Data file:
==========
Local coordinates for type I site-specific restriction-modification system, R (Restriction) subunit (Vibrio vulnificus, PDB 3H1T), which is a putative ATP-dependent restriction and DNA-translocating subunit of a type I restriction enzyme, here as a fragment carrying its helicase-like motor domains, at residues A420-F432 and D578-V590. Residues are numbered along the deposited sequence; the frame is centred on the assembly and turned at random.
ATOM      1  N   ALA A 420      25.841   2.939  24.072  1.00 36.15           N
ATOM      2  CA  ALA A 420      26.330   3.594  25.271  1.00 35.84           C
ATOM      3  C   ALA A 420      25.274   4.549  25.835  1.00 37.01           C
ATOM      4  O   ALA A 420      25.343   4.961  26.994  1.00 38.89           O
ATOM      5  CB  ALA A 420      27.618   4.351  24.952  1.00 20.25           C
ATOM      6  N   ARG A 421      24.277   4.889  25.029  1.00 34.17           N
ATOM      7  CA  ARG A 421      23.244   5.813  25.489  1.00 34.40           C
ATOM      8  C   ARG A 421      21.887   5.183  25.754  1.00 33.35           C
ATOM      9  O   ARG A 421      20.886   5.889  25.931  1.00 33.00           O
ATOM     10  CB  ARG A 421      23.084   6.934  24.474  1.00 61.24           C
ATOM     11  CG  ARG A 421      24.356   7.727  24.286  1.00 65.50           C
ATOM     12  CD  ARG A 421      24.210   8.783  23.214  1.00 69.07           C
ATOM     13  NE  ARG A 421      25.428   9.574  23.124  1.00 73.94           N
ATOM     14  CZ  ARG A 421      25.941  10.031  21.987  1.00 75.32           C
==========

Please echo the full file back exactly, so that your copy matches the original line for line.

Local coordinates for type I site-specific restriction-modification system, R (Restriction) subunit (Vibrio vulnificus, PDB 3H1T), which is a putative ATP-dependent restriction and DNA-translocating subunit of a type I restriction enzyme, here as a fragment carrying its helicase-like motor domains, at residues A420-F432 and D578-V590. Residues are numbered along the deposited sequence; the frame is centred on the assembly and turned at random.
ATOM      1  N   ALA A 420      25.841   2.939  24.072  1.00 36.15           N
ATOM      2  CA  ALA A 420      26.330   3.594  25.271  1.00 35.84           C
ATOM      3  C   ALA A 420      25.274   4.549  25.835  1.00 37.01           C
ATOM      4  O   ALA A 420      25.343   4.961  26.994  1.00 38.89           O
ATOM      5  CB  ALA A 420      27.618   4.351  24.952  1.00 20.25           C
ATOM      6  N   ARG A 421      24.277   4.889  25.029  1.00 34.17           N
ATOM      7  CA  ARG A 421      23.244   5.813  25.489  1.00 34.40           C
ATOM      8  C   ARG A 421      21.887   5.183  25.754  1.00 33.35           C
ATOM      9  O   ARG A 421      20.886   5.889  25.931  1.00 33.00           O
ATOM     10  CB  ARG A 421      23.084   6.934  24.474  1.00 61.24           C
ATOM     11  CG  ARG A 421      24.356   7.727  24.286  1.00 65.50           C
ATOM     12  CD  ARG A 421      24.210   8.783  23.214  1.00 69.07           C
ATOM     13  NE  ARG A 421      25.428   9.574  23.124  1.00 73.94           N
ATOM     14  CZ  ARG A 421      25.941  10.031  21.987  1.00 75.32           C